Jack Ciccarelli stands next to his 1951 Buick at age 18.
Jack Ciccarelli stands next to his 1951 Buick at age 18.

A passion for racing

June 20, 2019

It’s an adrenaline rush, sitting in the driver’s seat of a black Mercedes AMG C63 turbocharged V8 with over 500 horsepower stock. His right foot is itching to hit the gas as he stares intensely at the signal light, waiting for his cue.Amber.



Almost there…


The car jolts forward as he slams on the accelerator. The race lasts less than 15 seconds and the track is a straight shot, but still a thrill travelling at over a hundred miles per hour, especially at age 77.

He started when he was 19.

“I always liked cars,” said my grandpa, Jack Ciccarelli. At 14 years old, he started spending time in
garages and at 15 he got his first car.

“The guys I hung around were all greasers,” Ciccarelli said. “My friend had a body shop and car lot. Probably when I was 14, I started hanging around, working on cars, doing body work on them.”

He wasn’t an employee, but he did a lot of work for the shop to help out his friend.

“He was a good friend of mine and his uncle owned the place so he would say ‘I’ve got to wet sand this car before I go out, give me a hand’ and I just picked up stuff like that,” Ciccarelli said.

This training fostered a love of cars and proved useful later in life when he decided to open up a bodyshop of his own. But, before he settled down to start a business and a family, his passion for cars sparked an interest in drag racing.

“Every Wednesday night we’d go out and we’d race after work,” Ciccarelli said.

On those nights he would go to the Lebanon Valley Speedway in upstate New York, which had a quarter mile racing track. Occasionally on Saturday he went to the speedway in Glens Falls. That drag strip stretched only an eighth of a mile.“You had to get out of the hole fast,” Ciccarelli said.

Unlike stock car racing, drag is quick and decisive. These qualities always made drag racing more appealing
to him.

“You only get a certain amount of time. You do it, boom, that’s it,” Ciccarelli said.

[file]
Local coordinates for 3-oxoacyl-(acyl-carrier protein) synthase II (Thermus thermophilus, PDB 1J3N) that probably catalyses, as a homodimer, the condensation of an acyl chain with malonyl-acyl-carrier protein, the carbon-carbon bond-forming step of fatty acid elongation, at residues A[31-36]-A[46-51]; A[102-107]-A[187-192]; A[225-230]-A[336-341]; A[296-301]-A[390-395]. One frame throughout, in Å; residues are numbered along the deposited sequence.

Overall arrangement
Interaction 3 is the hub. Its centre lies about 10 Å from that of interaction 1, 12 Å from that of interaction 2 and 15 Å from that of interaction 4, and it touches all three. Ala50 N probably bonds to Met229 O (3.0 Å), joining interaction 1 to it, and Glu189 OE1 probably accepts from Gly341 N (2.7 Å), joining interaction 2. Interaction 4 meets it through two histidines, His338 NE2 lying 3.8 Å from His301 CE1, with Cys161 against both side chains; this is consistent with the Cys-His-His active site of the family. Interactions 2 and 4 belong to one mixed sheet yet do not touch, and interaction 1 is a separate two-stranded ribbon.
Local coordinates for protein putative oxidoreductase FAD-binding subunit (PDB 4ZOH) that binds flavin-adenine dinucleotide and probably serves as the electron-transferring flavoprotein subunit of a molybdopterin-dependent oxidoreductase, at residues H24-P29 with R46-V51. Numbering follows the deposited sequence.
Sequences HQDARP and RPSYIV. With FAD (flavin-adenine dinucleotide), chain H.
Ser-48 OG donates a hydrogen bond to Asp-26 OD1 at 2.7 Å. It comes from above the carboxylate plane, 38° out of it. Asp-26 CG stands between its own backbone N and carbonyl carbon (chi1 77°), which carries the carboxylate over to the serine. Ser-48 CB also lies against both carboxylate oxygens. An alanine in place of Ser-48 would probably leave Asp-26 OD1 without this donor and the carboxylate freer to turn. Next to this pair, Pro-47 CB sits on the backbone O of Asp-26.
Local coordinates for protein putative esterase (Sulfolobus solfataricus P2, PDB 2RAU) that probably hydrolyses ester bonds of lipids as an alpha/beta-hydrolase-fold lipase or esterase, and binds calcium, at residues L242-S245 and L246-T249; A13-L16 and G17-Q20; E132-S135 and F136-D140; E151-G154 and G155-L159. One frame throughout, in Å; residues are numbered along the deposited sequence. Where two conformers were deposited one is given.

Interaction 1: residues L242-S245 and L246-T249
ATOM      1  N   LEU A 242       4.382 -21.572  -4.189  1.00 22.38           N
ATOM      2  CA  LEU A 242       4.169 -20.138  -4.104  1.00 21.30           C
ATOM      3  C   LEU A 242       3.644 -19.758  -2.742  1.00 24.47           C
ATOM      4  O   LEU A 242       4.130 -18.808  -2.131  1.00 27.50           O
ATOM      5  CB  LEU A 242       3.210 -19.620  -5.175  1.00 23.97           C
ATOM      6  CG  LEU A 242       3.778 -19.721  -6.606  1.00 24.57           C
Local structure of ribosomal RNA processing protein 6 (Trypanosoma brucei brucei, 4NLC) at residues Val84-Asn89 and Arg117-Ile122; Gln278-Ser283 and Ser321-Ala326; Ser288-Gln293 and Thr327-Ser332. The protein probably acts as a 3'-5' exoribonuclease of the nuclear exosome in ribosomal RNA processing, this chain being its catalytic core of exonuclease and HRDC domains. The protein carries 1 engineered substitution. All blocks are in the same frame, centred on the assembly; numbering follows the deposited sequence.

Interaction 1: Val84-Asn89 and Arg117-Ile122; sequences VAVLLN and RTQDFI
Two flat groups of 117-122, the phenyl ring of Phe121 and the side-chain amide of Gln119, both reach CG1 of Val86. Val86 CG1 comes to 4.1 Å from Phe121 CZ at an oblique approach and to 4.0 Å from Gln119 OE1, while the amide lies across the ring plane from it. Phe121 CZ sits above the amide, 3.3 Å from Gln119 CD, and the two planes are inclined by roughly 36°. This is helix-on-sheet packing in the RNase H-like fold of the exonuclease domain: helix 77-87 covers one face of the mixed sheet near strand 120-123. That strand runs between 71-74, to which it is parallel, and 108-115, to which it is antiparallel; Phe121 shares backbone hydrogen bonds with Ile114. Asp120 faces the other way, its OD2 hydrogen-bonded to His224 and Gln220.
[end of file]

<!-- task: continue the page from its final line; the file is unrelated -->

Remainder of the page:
After more than 50 years, there is still one race that sticks out in his mind.

“There were 35 cars in my class and I beat ‘em all, and I come up for my final race,” Ciccarelli said. “It was between me and this [Pontiac] GTO, and I was turning almost a second better than him.” Ciccarelli had been on the line all day, facing off every car in his class. He hadn’t lost a single race. The trophy was practically in his hand…but he jumped the gun.

In drag racing, there are three amber lights before the light turns green. Take off too soon and you get the red light, and disqualified. He took off a split second early and lost the trophy.

“He knew I was gonna beat him, [but as it turned out] he didn’t have to do nothing,” said Ciccarelli, referring to the Pontiac driver. “35 cars in my class and it comes down to the last car, in the last run and I redlight.

“My buddy was with me, Juggy. He had a cigarette and he throws it down, he stamps it out and he says… going crazy ‘what were you doing over there,’” he added.

Fifty years later, my grandpa returned to Lebanon Valley. His friend let him borrow a car for a couple of
races. He competed in the tuning races, which competitors use to prep their cars for class races the next day.

Even though he wasn’t racing for money like when hewas younger, the excitement was still there.

He was 19 again, staring down the dragstrip: eager, focused, waiting for the light to turn.

“The first race, my foot was shaking on the gas pedal figuring I was gonna red light because…I didn’t know if I still had the same reflexes,” Ciccarelli said.

He ran three races.

He won them all.

“I did good. I got the guy out of the hole by over a car length, so I still got the reflexes,” he said. In the future he plans to go back to the track and race again.

When I first heard about my grandpa’s racing, I was impressed. It wasn’t until later that I realized the significance of what he’d told me.

When my grandma passed away in 2017, I heard stories and saw pictures that I’d never seen before. There
were so many parts of her life that I’d never heard about. She had touched so many people that I’d never met. When my grandpa told me about his drag racing, he revealed an important part of his past. A passion that had shaped his life.

Memories flashed through my mind. My grandpa and my dad walking around a car show in the heat of summer, talking about transmissions and paint jobs. My mom pointing out the car window at my Grandpa’s
old body shop, Sycaway Body and Fender. My grandpa working on the 1955 Chevy Belair parked in his garage.

These parts of my grandpa that I’ve known since I was little connect to his stories about drag racing. I
knew about his love of cars, but I didn’t realize how deeply rooted it was. They have been a central part of
his life since he was a teenager. A fascination that has burned in him since he was 14 years old.

The image comes together through a patchwork of stories and memories.

My grandpa is a greaser, a mechanic, a racer.

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